|Back to Back Issues Page|
USA Natural Freshwater Pearls
May 07, 2013
I've added lots of USA natural freshwater pearls to my site. You will be amazed at the luster some of these radiate. Colors range from green, pink, brown, lavender and purple to golden. Some have jaw dropping sizes up to over 64 carats. Shapes vary from spikes to rounds to baroques and even an anatomical heart. A very rare pair of near perfect round pearls is waiting for someone's designing genius.
These are a few. Check out dozens more here.
Supplies of natural USA freshwater pearls are limited. Most areas of the USA are now closed to shelling. Nobody knows how much longer the current areas will remain open. For example, where I live in Muscatine, Iowa, on the Mississippi River, it is no longer legal to gather vast amounts of shells. Today, with a fishing license, one may gather only 24 shells per day. This greatly limits any chance of finding more pearls.
Kunz in his 1908 book of pearls has this to say about USA natural freshwater pearls.
The first region in the Mississippi Valley to attract attention was southwestern Wisconsin. Early in the summer of 1889, many beautiful pearls were found in Pecatonica River. Within three months, $10,000 worth of gems were sent from this region to New York City alone, including one worth $500, which was a very considerable sum for a fresh-water pearl at that time. The interest quickly spread to neighboring waters and within a short time pearls were found also in Sugar River, in Apple River, in Rock River, in Wisconsin River and in the Mississippi in the vicinity of Prairie du Chien. The fact that little experience and no capital was required for the business drew large numbers of persons to the newly-found Klondike; and the finds were so numerous and of such high quality that about $300,000 worth of pearls were collected before the end of 1891, greatly exceeding all records of fresh waters.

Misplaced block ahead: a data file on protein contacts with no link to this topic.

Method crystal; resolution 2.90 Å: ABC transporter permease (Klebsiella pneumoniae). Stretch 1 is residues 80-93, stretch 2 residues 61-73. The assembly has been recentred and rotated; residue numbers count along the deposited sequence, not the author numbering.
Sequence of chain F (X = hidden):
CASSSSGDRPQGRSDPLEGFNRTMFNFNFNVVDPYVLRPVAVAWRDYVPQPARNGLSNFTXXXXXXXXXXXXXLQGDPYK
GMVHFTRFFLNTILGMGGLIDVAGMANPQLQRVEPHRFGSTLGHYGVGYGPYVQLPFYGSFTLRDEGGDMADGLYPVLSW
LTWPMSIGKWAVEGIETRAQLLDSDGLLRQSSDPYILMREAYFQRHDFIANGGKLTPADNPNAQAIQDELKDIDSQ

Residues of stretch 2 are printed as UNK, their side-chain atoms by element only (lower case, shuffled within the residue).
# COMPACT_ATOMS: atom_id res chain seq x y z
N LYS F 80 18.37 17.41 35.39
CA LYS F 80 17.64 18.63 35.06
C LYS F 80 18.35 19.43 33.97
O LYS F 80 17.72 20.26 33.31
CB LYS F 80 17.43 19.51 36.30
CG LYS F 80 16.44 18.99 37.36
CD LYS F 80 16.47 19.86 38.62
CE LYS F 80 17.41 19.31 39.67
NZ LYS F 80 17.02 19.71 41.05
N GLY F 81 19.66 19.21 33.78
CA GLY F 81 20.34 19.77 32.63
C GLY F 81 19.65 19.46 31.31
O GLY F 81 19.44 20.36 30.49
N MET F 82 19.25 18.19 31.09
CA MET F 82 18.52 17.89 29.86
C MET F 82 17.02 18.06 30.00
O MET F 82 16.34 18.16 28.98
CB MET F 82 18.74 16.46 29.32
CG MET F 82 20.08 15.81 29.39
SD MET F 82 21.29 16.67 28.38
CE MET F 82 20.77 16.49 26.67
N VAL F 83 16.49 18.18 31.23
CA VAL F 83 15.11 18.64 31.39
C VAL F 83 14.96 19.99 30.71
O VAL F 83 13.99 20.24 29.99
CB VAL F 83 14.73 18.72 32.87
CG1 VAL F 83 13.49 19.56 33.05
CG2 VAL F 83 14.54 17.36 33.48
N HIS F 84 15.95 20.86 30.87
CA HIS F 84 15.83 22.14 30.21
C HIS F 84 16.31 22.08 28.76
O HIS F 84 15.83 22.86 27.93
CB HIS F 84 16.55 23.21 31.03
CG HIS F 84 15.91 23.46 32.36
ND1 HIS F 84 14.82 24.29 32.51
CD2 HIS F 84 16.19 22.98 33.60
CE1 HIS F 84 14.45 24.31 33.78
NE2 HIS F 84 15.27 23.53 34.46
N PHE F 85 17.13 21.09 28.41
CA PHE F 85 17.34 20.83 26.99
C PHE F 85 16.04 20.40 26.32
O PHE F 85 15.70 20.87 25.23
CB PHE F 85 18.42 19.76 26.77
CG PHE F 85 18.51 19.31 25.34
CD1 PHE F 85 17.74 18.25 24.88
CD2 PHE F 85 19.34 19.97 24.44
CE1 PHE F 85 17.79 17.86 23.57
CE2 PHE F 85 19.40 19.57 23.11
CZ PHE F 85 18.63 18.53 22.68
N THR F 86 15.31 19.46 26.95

Within the main channel of the Mississippi, the relative scarcity of pearls in the Unios, and the greater preparations required for collecting the mollusks in the deep waters, retarded the fishery until the establishment of button manufacture afforded a market for the shells, this originating in 1891. The industry developed rapidly and for several years has consumed about 35,000 tons of shells annually, obtained principally in the Mississippi between Quincy and La Crosse, and to a much less extent in other streams in this valley. This is more than twice the total product of mother-of-pearl shell in all parts of the world.
On a personal note, here is my new grandson, David Joran. Joran is Norwegian for farmer. Maybe he'll help us on our sheep farm someday. His mother, Bethany, calls this his "squirrel look".
Be sure to let me know if you have questions or offers to make. God bless!
|Back to Back Issues Page|